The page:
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Moving your child from a crib to a bed is a big change. During the adjustment, it’s most important that you consider your child’s safety and maintain a healthy sleep routine.
Sleep doesn’t get enough credit these days. We as a society are busy. We push sleep aside to get work done, play on electronics and binge-watch TV. Sleep should be considered just as important as eating to live.
If you have a sleep disorder, you might undergo a sleep study, in which sleep medicine specialists use painless, noninvasive technology to closely monitor the physiological signs you exhibit during the different stages of sleep.
What can parents of a child or teen do to support healthy sleep during this time, when families are home together and schedules are upended? Try these tips from UH Rainbow Babies & Children's Hospital.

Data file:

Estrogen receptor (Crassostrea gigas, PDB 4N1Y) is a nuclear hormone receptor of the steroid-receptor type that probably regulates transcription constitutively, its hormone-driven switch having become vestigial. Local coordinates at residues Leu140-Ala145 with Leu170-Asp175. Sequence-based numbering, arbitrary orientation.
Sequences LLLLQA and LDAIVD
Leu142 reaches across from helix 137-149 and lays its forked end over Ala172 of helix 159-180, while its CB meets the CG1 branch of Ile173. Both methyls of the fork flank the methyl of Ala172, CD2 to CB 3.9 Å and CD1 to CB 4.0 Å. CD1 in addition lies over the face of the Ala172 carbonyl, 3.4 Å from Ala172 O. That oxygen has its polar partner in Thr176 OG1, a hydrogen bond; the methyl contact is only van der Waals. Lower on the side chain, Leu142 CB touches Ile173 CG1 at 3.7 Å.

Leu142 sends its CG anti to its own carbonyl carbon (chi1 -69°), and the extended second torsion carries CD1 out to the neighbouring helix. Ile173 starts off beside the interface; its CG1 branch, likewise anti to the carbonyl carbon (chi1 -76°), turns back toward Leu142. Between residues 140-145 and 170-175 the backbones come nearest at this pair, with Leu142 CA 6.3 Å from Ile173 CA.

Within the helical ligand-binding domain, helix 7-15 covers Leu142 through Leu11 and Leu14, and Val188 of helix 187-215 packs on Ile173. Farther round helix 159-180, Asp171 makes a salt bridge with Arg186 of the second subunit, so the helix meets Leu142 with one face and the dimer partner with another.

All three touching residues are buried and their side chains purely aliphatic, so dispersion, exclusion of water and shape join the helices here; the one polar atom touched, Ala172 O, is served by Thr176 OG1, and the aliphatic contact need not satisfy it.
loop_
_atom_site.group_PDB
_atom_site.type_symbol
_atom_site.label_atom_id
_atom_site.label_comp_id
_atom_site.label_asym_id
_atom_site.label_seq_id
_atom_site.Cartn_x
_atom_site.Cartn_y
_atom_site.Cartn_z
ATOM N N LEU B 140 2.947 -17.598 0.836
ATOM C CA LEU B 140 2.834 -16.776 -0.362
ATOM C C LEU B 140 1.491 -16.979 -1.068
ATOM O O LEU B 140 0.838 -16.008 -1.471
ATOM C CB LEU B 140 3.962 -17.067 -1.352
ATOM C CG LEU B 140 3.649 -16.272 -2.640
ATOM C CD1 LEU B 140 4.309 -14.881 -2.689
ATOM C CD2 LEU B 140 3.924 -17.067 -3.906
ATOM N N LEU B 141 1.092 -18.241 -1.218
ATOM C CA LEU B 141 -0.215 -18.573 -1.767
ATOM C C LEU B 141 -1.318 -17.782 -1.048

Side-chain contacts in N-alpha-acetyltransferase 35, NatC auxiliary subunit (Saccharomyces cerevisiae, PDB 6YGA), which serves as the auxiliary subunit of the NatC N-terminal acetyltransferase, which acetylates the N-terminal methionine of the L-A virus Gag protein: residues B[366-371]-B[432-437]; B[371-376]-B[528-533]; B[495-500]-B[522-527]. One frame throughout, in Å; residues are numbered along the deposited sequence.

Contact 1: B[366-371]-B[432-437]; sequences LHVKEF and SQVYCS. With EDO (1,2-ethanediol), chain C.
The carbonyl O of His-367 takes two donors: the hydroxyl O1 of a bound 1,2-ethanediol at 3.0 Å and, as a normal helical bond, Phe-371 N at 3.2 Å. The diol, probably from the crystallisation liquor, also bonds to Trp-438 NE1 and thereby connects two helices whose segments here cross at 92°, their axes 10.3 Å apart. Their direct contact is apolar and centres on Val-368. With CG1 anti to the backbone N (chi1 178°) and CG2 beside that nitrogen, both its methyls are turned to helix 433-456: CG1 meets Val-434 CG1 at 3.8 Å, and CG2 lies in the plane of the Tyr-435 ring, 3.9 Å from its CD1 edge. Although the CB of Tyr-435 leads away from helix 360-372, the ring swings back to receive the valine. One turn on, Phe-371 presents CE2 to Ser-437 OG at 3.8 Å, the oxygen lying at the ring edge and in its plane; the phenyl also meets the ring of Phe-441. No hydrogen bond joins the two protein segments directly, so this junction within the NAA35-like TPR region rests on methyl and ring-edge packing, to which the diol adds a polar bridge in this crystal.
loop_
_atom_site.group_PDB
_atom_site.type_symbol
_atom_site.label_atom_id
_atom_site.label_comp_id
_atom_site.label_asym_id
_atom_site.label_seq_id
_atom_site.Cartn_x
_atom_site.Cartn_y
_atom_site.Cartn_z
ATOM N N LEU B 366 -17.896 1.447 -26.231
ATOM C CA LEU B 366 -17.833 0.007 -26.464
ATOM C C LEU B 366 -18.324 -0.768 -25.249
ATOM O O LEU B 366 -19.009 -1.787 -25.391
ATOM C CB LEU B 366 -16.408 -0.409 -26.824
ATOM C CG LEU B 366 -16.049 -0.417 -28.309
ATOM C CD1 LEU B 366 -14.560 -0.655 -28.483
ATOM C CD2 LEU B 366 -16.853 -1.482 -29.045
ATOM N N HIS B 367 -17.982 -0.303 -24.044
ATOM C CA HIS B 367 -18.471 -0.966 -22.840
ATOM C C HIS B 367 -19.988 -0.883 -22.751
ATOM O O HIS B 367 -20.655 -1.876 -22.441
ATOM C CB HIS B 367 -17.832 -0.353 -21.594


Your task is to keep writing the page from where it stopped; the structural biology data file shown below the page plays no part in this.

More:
If you have had insomnia for a long time, it might be frightening to contemplate going off your sleep medicines. There is another solution that studies have shown to be effective.
When the clocks move forward one hour in the spring to Daylight Savings Time, you may lose an hour of sleep if you are unprepared, putting yourself at risk for the effects of sleep loss. Learn how to plan ahead for the time change with these tips.
As children grow older, they need fewer hours of sleep. But the importance of sleep doesn't fade. Inadequate sleep affects how well kids do in school and can impact their physical well-being.
Whoever coined the phrase “sleep like a baby” probably wasn’t a new parent. But you don’t have to feel like your child is running the show. In fact, there’s a lot you can do to set a foundation for healthy sleep habits.